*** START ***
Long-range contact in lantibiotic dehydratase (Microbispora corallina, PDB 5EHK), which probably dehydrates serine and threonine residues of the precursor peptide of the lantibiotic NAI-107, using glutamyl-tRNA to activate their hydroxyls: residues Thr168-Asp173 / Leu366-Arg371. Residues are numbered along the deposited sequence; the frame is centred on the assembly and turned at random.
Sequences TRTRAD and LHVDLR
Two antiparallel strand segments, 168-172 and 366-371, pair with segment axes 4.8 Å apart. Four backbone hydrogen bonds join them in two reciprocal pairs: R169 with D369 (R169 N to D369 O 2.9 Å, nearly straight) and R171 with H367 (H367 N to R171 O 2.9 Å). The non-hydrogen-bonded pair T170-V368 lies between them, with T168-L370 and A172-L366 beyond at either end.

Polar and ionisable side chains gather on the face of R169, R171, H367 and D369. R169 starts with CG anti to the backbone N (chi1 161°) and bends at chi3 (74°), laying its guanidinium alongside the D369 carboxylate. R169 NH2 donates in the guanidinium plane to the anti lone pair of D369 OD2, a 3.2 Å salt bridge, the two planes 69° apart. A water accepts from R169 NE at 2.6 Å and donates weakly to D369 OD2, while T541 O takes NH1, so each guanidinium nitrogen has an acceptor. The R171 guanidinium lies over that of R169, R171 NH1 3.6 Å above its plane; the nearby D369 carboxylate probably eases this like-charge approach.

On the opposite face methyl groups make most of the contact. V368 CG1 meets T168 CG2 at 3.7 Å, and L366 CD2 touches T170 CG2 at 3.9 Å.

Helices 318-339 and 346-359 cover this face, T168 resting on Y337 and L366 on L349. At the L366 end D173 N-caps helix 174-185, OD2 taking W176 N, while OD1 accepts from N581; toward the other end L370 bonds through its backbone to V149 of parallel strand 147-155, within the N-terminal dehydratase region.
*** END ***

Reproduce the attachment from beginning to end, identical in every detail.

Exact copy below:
Long-range contact in lantibiotic dehydratase (Microbispora corallina, PDB 5EHK), which probably dehydrates serine and threonine residues of the precursor peptide of the lantibiotic NAI-107, using glutamyl-tRNA to activate their hydroxyls: residues Thr168-Asp173 / Leu366-Arg371. Residues are numbered along the deposited sequence; the frame is centred on the assembly and turned at random.
Sequences TRTRAD and LHVDLR
Two antiparallel strand segments, 168-172 and 366-371, pair with segment axes 4.8 Å apart. Four backbone hydrogen bonds join them in two reciprocal pairs: R169 with D369 (R169 N to D369 O 2.9 Å, nearly straight) and R171 with H367 (H367 N to R171 O 2.9 Å). The non-hydrogen-bonded pair T170-V368 lies between them, with T168-L370 and A172-L366 beyond at either end.

Polar and ionisable side chains gather on the face of R169, R171, H367 and D369. R169 starts with CG anti to the backbone N (chi1 161°) and bends at chi3 (74°), laying its guanidinium alongside the D369 carboxylate. R169 NH2 donates in the guanidinium plane to the anti lone pair of D369 OD2, a 3.2 Å salt bridge, the two planes 69° apart. A water accepts from R169 NE at 2.6 Å and donates weakly to D369 OD2, while T541 O takes NH1, so each guanidinium nitrogen has an acceptor. The R171 guanidinium lies over that of R169, R171 NH1 3.6 Å above its plane; the nearby D369 carboxylate probably eases this like-charge approach.

On the opposite face methyl groups make most of the contact. V368 CG1 meets T168 CG2 at 3.7 Å, and L366 CD2 touches T170 CG2 at 3.9 Å.

Helices 318-339 and 346-359 cover this face, T168 resting on Y337 and L366 on L349. At the L366 end D173 N-caps helix 174-185, OD2 taking W176 N, while OD1 accepts from N581; toward the other end L370 bonds through its backbone to V149 of parallel strand 147-155, within the N-terminal dehydratase region.